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  • Terrell Wong

Air tight and breathable


We are building a small studio out of an old brick garage. The existing masonry walls are rough and definitely not air tight. In this design we want to leave the brick exposed on the exterior to match the house. So the air barrier has to happen on the interior side of the brick.

Since 90% of heat loss is through air infiltration, it's important to have a good air barrier. Since getting moisture stuck in the wall is very bad, having something waterproof to stop bulk water but vapour permeable to allow the walls to dry is a good thing. Remember, it's not if your building will get wet, it's when.

On a small personal project I had used STO Gold to paint on a vapour permeable air barrier over concrete block. You have to fill in the worst of the holes with mortar (lime render) prior to painting on the air barrier. This extra work is fine for the DIY person, but on the job site, this is costly labour. The process works well so I specified it on this studio job. The contractor from the Fourth Pig didn't agree and suggested that peel and stick would be better and less labour intensive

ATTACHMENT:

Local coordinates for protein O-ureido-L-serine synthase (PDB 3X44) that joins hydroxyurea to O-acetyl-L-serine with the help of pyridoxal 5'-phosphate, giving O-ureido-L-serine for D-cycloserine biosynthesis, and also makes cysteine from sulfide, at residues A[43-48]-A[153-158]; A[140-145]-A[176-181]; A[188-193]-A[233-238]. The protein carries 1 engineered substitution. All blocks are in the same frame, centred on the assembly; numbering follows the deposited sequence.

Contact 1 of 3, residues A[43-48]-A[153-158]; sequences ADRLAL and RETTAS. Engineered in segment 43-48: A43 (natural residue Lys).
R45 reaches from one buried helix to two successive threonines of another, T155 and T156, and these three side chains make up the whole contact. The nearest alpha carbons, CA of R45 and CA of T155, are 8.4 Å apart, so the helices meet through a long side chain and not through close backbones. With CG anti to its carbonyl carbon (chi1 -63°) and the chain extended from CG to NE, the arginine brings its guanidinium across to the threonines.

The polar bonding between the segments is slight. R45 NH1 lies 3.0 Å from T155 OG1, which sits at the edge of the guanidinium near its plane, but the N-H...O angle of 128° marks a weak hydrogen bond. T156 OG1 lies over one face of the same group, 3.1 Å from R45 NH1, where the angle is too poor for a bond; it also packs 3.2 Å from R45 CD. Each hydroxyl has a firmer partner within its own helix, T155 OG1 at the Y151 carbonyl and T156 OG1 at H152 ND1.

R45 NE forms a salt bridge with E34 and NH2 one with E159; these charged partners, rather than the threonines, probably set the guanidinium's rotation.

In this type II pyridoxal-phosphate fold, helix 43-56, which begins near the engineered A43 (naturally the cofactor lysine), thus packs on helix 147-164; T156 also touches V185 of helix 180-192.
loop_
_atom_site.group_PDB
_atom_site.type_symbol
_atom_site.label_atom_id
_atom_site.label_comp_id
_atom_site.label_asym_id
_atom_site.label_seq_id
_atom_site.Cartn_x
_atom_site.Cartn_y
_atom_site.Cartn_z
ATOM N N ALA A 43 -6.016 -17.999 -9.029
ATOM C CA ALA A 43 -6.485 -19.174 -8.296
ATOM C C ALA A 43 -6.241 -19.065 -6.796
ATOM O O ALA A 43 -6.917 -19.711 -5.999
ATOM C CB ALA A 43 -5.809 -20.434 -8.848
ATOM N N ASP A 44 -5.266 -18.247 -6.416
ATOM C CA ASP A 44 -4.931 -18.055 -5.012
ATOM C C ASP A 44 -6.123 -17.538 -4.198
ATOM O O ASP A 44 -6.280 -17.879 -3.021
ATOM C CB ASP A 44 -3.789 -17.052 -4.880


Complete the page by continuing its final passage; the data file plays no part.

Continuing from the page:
I was intrigued and yet skeptical. What if it is not sticky?? What if it is too sticky?? How hard is it to apply????

The contractor chose Delta Vent SA and are very happy with the results. It stuck well to everything. The workers felt it was easy to unroll and apply. The interior wall surface was entirely covered. Odd shapes were not a problem and it attaches to air sealing around windows and openings nicely. At the base of the wall, the product is stuck right to the concrete floor and for double protection a bead of SIGA adhesive is added between the floor and the air barrier.

The interior walls are inside the air barrier so that electrical and other holes in the wall are not an issue.

#airbarrier #sustainabledesign #greenarchitecture

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